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    Okay, we're rounding the turn into the final stretch. First in this group is an LE-8TH speaker; never seen one of these before. Next is the monitor (consumer?) with the blue grille cloth. Sorry, I did not make note of the model. Then we have two shots from roughly midway in the exhibit, looking both ways down the hall. These shots show the relative locations of the exhibit pieces.

    Usually when I visit JBL, I bring along a rarity or two from my collection to share with the JBL folks. The last shot in this group is of a few pieces I took to show John. Included here is a Lansing Sound D-101 15" general purpose speaker, Lansing Mfg. Co. model 15XS woofer, serial #49. This one must have been part of the production run for the Shearer Horn demonstration systems. Next is a D-130 with San Marcos label, indicating that it was built by Jim Lansing at his ranch before he moved his operation to Venice. The small slant plate lens was Bart Locanthi's developmental prototype, currently owned by my friend Robert Grunberg. It is built from sheet aluminum, and is held together with machine hardware. Last is a prototype of the Cogent DS-1448 compression bass driver that my partner Rich and I are about to begin producing. I'll post one more set of pictures with some close-ups of some of these pieces.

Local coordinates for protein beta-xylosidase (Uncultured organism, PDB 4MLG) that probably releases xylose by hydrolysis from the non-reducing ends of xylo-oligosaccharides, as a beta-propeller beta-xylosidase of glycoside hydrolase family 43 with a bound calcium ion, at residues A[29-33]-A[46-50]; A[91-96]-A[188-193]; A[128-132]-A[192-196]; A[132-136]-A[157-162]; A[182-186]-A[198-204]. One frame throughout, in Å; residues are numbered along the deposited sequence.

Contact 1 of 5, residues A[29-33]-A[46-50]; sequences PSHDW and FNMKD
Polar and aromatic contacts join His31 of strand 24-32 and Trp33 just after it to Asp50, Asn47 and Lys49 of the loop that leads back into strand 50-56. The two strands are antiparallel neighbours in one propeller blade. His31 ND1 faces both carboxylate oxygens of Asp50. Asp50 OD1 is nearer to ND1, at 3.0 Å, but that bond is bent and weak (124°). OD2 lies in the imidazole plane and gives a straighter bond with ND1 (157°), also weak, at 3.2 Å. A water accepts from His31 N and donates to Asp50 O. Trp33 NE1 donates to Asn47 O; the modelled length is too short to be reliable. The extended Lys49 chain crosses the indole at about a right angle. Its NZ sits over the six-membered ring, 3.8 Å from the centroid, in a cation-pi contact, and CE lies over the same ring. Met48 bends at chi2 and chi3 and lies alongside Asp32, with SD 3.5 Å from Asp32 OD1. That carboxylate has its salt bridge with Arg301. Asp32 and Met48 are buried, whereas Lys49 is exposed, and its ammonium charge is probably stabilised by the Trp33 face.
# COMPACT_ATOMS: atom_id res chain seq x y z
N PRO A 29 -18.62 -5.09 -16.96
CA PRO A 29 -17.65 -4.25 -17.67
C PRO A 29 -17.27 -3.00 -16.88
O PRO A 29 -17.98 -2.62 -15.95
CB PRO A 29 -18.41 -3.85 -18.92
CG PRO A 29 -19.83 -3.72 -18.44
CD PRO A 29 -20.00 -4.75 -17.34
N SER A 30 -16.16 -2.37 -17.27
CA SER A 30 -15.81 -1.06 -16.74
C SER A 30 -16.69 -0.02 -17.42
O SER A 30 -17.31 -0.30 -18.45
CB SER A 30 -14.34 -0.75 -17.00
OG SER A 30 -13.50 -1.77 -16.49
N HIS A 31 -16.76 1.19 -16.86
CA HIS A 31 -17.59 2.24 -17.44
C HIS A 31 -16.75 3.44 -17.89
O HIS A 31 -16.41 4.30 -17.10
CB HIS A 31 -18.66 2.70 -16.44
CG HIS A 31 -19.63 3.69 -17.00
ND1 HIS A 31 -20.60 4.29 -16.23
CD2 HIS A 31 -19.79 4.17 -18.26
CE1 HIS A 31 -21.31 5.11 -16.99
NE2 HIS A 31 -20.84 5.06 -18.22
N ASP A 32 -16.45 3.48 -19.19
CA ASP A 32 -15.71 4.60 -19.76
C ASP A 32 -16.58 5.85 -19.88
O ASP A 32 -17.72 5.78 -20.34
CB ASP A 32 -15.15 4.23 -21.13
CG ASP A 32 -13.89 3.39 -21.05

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    Senior Member Steve Schell's Avatar
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    The San Marcos label D-130 is the first version of this driver. It would have been built by mid 1947. Note the pipe and plate construction of the magnet structure. We collector obsessives refer to these early ones as "flat backs". There is no vent hole in the back plate; this feature did not appear until the Venice era a year or so later. Hal Cox has mentioned that Jim Lansing told him that it came to him in a dream to vent the speaker out the back.